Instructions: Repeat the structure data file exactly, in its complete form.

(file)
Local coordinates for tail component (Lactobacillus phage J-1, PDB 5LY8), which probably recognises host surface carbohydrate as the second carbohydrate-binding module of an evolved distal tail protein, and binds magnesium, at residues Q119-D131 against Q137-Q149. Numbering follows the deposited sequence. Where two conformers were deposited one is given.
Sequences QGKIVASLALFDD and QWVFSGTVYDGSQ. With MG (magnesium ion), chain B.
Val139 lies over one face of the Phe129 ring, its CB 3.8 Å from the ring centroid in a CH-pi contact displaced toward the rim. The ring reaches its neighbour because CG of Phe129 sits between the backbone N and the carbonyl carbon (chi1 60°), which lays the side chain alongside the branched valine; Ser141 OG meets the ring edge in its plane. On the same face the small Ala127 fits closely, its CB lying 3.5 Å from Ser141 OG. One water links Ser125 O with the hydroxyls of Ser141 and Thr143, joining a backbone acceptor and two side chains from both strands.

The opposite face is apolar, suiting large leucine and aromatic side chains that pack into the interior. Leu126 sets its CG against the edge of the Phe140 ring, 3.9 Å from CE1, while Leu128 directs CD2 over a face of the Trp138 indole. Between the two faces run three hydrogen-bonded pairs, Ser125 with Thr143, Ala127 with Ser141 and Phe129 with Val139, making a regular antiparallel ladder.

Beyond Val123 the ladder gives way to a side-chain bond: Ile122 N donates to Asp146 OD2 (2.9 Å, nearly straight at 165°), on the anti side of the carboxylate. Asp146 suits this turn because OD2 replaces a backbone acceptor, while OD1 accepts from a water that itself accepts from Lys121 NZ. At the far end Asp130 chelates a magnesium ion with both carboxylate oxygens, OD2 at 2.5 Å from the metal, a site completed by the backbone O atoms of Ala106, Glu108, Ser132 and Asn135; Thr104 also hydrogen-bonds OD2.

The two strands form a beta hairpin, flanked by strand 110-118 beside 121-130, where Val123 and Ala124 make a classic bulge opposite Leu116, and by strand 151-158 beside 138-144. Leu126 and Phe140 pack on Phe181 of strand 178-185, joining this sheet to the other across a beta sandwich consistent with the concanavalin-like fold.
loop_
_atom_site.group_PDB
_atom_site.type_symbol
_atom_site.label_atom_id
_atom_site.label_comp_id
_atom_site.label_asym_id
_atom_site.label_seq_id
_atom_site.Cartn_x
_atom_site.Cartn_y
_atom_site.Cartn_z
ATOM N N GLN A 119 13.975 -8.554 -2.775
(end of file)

Local coordinates for tail component (Lactobacillus phage J-1, PDB 5LY8), which probably recognises host surface carbohydrate as the second carbohydrate-binding module of an evolved distal tail protein, and binds magnesium, at residues Q119-D131 against Q137-Q149. Numbering follows the deposited sequence. Where two conformers were deposited one is given.
Sequences QGKIVASLALFDD and QWVFSGTVYDGSQ. With MG (magnesium ion), chain B.
Val139 lies over one face of the Phe129 ring, its CB 3.8 Å from the ring centroid in a CH-pi contact displaced toward the rim. The ring reaches its neighbour because CG of Phe129 sits between the backbone N and the carbonyl carbon (chi1 60°), which lays the side chain alongside the branched valine; Ser141 OG meets the ring edge in its plane. On the same face the small Ala127 fits closely, its CB lying 3.5 Å from Ser141 OG. One water links Ser125 O with the hydroxyls of Ser141 and Thr143, joining a backbone acceptor and two side chains from both strands.

The opposite face is apolar, suiting large leucine and aromatic side chains that pack into the interior. Leu126 sets its CG against the edge of the Phe140 ring, 3.9 Å from CE1, while Leu128 directs CD2 over a face of the Trp138 indole. Between the two faces run three hydrogen-bonded pairs, Ser125 with Thr143, Ala127 with Ser141 and Phe129 with Val139, making a regular antiparallel ladder.

Beyond Val123 the ladder gives way to a side-chain bond: Ile122 N donates to Asp146 OD2 (2.9 Å, nearly straight at 165°), on the anti side of the carboxylate. Asp146 suits this turn because OD2 replaces a backbone acceptor, while OD1 accepts from a water that itself accepts from Lys121 NZ. At the far end Asp130 chelates a magnesium ion with both carboxylate oxygens, OD2 at 2.5 Å from the metal, a site completed by the backbone O atoms of Ala106, Glu108, Ser132 and Asn135; Thr104 also hydrogen-bonds OD2.

The two strands form a beta hairpin, flanked by strand 110-118 beside 121-130, where Val123 and Ala124 make a classic bulge opposite Leu116, and by strand 151-158 beside 138-144. Leu126 and Phe140 pack on Phe181 of strand 178-185, joining this sheet to the other across a beta sandwich consistent with the concanavalin-like fold.
loop_
_atom_site.group_PDB
_atom_site.type_symbol
_atom_site.label_atom_id
_atom_site.label_comp_id
_atom_site.label_asym_id
_atom_site.label_seq_id
_atom_site.Cartn_x
_atom_site.Cartn_y
_atom_site.Cartn_z
ATOM N N GLN A 119 13.975 -8.554 -2.775